“No Means No” is not just a slogan but a statement that should be taken seriously. From personal experience gay men who I have slept with ignored this statement and preferred instead to challenge the fact, I did not want them to play with my rear-end. I was raped at 14, and then again as an adult male. I believe consent within the gay community is an issue, one that is seldom addressed.
I have experienced the bottom role before. However, for me, it’s physically uncomfortable and there are other emotional reasons making it uncomfortable. It’s unfortunate I have had to forcefully stop guys who ignored the word, “NO” when they attempted to go beyond what I was comfortable with.
George Johnson from Role Reboot writes, “Unwanted sexual contact has become very too common in the gay community” and I have to agree. It’s a topic we rarely discuss or sweep under the rug because men are supposed to be able to protect themselves and prevent another man from violating them in a sexual way. Johnson also writes, as a person who has been to many gay clubs, the violation of sexual contact has become way too common. Most often, it occurs in passing or while standing at the bar. You feel the slight brush of your backside by people “claiming” they are trying to pass by. Hands wrapping around your waist as people try to order a drink from behind you. This occurs so frequently, that I fully allowed it as an acceptable act. It has become so regular in our culture that people act without fear of repercussion and dismiss anyone who rejects the unwanted advances based on a culture of rape and perceived promiscuity in the gay community.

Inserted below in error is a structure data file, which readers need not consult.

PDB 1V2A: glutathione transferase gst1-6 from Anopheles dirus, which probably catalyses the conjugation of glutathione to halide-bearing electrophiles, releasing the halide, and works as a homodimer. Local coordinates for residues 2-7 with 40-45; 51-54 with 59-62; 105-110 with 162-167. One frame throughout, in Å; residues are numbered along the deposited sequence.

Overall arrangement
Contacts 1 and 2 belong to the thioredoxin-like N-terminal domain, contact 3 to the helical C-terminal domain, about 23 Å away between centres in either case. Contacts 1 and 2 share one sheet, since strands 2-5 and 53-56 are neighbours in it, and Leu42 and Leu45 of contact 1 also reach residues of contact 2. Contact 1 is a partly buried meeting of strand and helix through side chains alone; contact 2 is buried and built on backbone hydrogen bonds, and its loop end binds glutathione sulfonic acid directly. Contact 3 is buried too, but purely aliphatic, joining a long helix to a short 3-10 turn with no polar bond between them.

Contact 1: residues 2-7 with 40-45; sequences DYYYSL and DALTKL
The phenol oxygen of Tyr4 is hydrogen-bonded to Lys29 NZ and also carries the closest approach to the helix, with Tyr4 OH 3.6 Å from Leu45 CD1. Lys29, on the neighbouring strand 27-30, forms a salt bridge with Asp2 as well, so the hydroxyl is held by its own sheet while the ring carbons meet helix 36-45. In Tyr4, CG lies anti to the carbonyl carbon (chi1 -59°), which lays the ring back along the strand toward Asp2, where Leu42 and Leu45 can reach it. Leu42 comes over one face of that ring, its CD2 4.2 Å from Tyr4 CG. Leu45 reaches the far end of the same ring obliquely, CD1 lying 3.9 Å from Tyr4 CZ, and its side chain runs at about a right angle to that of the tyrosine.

The fear of rejection in our community is something I believe a handful of men are unable to deal with so perhaps they are uncomfortable saying no when in an unwanted situation. The portrayal of gay men in porn and the still common practice in mainstream media that gay men are sexual deviants and lack the depth of emotion does not help.
When I was raped it was at knifepoint. It is disheartening that there is a lack of sensitivity among gay men when explaining that I was raped in my youth. It’s frustrating and outrageous to me why I need to explain why I do not like to be touched in that area. Believe it or not I’ve been told, “to get over it,” “don’t be a victim,” “I’m not going to hurt you,” all the things the guys have said to me when they were not satisfied with why I don’t like to be touched in that region.
As an adult, a white guy pinned me down during sex and forced himself on me. While attempting to penetrate me without consent, he boldly said, “what are you going to do about it?” He was declaring, you’re a black man; who’s going to believe you. His attitude toward my “NO” was shocking, but what was more alarming is the fact that “NO” implied, I was being a prude!
New York City Alliance Against Sexual Assault reports there were approximately 4,890 rapes of males age 12 and over in the United States in 1994. The rate for rapes of males was .8 per 1,000 persons age 12 or older. (Bureau of Justice Statistics, 1997). In 1985, the U.S. Department of Justice, Bureau of Justice Statistics reported in The Crime of Rape that there were 123,000 male rapes over a ten-year period. (Bureau of Justice Statistics, 1985).